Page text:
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This story was updated at 11:50 a.m. to include more comments and reactions from Orange County officials.
An Orange County Grand Jury report released Wednesday found OC officials — for years — failed to take seriously the threat of a pandemic and were caught flat footed on public outreach, vaccines and overall response.
“The Grand Jury’s investigation revealed that while Orange County had emergency plans specific to a pandemic, these plans had known gaps that were not addressed in accordance with state, national and international guidelines,” reads the report.
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Grand jurors also found the county Health Care Agency “had been ‘hollowed out’ with several budgeted positions being vacant for extended periods of time.”
“The Grand Jury reviewed the County’s [emergency operation plan] and the [pandemic response plan] and found that it had classified the probability of a pandemic as “Unlikely.” The “Unlikely” probability classification is shared with a San Onofre Nuclear disaster, an Act of War, a Flood/Reservoir/Dam emergency, and an act of terrorism,” reads the report.
The virus has killed more than 5,000 OC residents — more than nine times the flu kills on a yearly average.
Grand jurors concluded that the county wasn’t able to properly respond because county officials didn’t prioritize the threat of a pandemic, failed to properly engage with media and community groups and lagged in creating a vaccination plan.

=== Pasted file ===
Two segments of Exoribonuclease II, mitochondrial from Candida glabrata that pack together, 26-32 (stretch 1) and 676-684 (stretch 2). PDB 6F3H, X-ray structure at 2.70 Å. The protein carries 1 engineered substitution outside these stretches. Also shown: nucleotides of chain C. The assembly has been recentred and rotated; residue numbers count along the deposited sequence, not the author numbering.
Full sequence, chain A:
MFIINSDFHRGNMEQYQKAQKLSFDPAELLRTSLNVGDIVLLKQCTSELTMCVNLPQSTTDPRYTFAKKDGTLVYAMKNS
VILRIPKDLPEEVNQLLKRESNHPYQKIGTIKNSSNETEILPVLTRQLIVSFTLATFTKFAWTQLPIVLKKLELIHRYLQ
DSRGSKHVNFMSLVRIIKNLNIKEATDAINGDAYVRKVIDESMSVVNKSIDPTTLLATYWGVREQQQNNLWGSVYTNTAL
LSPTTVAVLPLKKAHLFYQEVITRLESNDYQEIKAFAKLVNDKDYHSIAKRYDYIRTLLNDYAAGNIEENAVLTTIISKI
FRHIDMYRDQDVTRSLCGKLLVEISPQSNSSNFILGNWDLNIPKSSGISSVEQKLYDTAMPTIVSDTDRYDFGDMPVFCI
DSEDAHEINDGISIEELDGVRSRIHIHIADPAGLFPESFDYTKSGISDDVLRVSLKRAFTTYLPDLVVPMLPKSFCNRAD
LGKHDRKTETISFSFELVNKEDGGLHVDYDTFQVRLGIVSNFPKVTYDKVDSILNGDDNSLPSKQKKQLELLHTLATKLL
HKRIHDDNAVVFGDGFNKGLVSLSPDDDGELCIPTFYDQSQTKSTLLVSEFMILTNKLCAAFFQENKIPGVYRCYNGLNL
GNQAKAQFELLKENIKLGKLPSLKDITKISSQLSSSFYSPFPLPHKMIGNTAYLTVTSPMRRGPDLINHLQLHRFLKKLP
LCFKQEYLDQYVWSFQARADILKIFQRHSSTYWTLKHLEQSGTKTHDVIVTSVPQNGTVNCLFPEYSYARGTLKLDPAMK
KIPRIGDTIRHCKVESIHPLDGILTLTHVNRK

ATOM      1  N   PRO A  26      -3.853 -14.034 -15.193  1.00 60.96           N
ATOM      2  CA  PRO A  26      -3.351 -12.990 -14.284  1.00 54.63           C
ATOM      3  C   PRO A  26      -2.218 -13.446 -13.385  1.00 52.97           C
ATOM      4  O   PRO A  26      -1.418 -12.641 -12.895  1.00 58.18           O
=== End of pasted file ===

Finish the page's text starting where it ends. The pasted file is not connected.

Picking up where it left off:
Elected Orange County Supervisor Don Wagner, reached for comment Wednesday morning, said he had not read the report yet.
When a reporter summarized a few of the key findings, he called them “troubling things we ought to look into.”
The Health Care Agency’s budget “was not allocated relative to the likelihood of pandemic planning and preparation,” grand jurors found.
Orange County Supervisors have historically shifted millions of public dollars away from the agency while funding other agencies like the Sheriff’s Dept. at far higher levels.
Asked about budgeting, Wagner said:
“It is always a delicate balance to prioritize the problems right in front of us, for example homelessness, for example, mental health problems we see in our jails because they’re the number one provider of mental health services in the county — and that’s a terrible place to be.”
So, he added, “decisions and priorities have to be made and that is inevitable in any budgeting scenario with resources. In hindsight you can always say a different decision could have been made.”
“Although the Orange County Board of Supervisors declared a ‘pandemic’ in March 2020, the [county Health Care Agency] has been unable to effectively implement and execute plans to respond to the current pandemic,” reads the report.
OC saw two virus waves since the pandemic began last March.
Last Summer, over 720 people were hospitalized and hundreds of deaths were reported following a July peak.
But the Winter wave saw over 2,200 people hospitalized at one point, with over 1,000 residents killed by the virus in December and another 1,200 dead in January.
“It is always easier to see what went wrong in hindsight. I think this is an excellent opportunity for us to reflect and consider opportunities to respond better, in the future,” said Dr. Jason Cord, president of the Orange County Medical Association, in a Wednesday text message.
He added: “However we should also acknowledge all the heroes that contributed to ensure bad outcomes were minimized.”
Grand jurors were critical of the OC Health Care Agency for failing to quickly partner with local community groups to help stem the tide of the pandemic in time.